Flute Pedagogy

Advanced Technique, Performance Questions, Auditions, Recording, etc.

Moderators: Classitar, pied_piper, Phineas

Post Reply
User avatar
Fox
Posts: 134
Joined: Sun Mar 09, 2008 6:39 am
Location: In the forest

Flute Pedagogy

Post by Fox » Fri Oct 16, 2009 8:13 am

I have been working on Trevor Wye's books "A Beginners Book for the Flute", and Practice Book: Tone and Technique. My question is, as I finish the Beginners book for the flute where do I go next? I will continue going through the practice books. I'm looking for books for intermediate level that would expand on what I've learned from the beginner's book.

fluteguy18
Posts: 2311
Joined: Sun Jul 16, 2006 3:11 pm

Post by fluteguy18 » Fri Oct 16, 2009 6:16 pm

Well, I'm not sure what to tell you other than there are 5 practice books. And you will NEVER get out of them. Even though you may have worked through them, you need to still work on them. Here I am, going through my preparation process for conservatory auditions for Grad School, and I'm still working on them. There is ALWAYS something to work on in those 5 books. Always.

User avatar
Fox
Posts: 134
Joined: Sun Mar 09, 2008 6:39 am
Location: In the forest

Post by Fox » Sat Oct 17, 2009 3:55 am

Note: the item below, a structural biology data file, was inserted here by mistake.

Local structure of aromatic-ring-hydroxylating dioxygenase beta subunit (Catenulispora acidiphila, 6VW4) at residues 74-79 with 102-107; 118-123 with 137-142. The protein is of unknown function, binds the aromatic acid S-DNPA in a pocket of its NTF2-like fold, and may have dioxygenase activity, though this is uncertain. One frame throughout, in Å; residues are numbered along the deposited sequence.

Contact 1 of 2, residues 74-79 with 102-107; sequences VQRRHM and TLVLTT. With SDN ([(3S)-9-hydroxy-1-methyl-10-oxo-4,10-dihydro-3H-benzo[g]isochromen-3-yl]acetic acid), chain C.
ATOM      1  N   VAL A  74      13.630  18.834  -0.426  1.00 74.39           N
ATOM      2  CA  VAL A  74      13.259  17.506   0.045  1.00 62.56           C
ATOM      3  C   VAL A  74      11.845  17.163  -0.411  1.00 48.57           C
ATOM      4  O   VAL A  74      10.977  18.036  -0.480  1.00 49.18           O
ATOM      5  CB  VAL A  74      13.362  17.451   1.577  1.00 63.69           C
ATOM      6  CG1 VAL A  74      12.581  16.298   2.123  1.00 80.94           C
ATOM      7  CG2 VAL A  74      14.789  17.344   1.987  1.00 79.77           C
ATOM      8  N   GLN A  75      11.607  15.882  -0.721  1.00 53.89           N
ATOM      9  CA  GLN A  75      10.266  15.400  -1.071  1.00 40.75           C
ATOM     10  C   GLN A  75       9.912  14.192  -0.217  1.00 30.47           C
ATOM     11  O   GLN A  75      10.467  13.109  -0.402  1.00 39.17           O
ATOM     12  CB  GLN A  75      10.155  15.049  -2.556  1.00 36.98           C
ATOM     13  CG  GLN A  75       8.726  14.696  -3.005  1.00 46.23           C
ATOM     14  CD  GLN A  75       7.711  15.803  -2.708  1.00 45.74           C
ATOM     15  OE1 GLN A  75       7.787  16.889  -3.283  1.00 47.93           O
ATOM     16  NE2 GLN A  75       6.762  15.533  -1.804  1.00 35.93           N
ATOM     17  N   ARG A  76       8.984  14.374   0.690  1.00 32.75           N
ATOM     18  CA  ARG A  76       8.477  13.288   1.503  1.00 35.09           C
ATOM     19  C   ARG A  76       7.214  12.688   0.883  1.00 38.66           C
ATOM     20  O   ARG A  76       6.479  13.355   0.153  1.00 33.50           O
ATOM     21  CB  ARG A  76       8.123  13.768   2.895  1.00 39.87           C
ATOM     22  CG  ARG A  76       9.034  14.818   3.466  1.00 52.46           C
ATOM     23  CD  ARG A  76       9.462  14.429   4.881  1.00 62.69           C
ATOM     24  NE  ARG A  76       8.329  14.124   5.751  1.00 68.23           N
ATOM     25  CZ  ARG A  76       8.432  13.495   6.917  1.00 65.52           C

Thanks fluteguy18. I do plan to continue to use the practice books, but I'm also looking for some intermediate books that would supplement the practice books. I've tried to do the practices in the practice books as they correspond to what I'm learning in the beginners book. I'm looking for books that would follow the beginners books.

apicultrice
Posts: 39
Joined: Thu Jan 04, 2007 2:55 pm
Location: Nashville, TN

Post by apicultrice » Sat Oct 24, 2009 8:51 pm

Hi Fox,

Wye has a second volume of the beginner series - have you looked at that one? Concurrent with the second volume of beginner stuff, my students might also choose to work out of his "Very Easy Flute Treasury," which has a nice variety of pieces.

After they finish these, we usually will go into the etude book "Melodious and Progressive Studies, Vol. 1" and I'll supplement that with my own technique exercises (or one or two easier exercises from Taffanel and Gaubert.)

I also like the intermediate Rubank book and the Rubank duet collections.

Hope this helps!

User avatar
Fox
Posts: 134
Joined: Sun Mar 09, 2008 6:39 am
Location: In the forest

Post by Fox » Mon Oct 26, 2009 6:07 am

apicultrice,
Yes, I am aware of the volume 2 for Beginners books. I will check out the Melodious and T&G. Thanks!

Fox

stewyflute13
Posts: 80
Joined: Wed Apr 29, 2009 6:56 pm
Location: New Mexico

Post by stewyflute13 » Fri Mar 19, 2010 1:09 am

Well, the next big books to get are indeed the Taffanel and Gaubert 17 Daily Exercises and then the Moyse books "De la Sonorite" and "Tone Development through Interpretation." You'll need to have the help of a good teacher, though, to get through these studies in an efficient manner. Try to get some etude books too such as Anderson etudes or even Altes if you're ready for them.

Have fun!

Arianna
Posts: 44
Joined: Tue Aug 18, 2009 5:28 pm
Location: Atlanta, GA

Post by Arianna » Fri Mar 19, 2010 7:00 am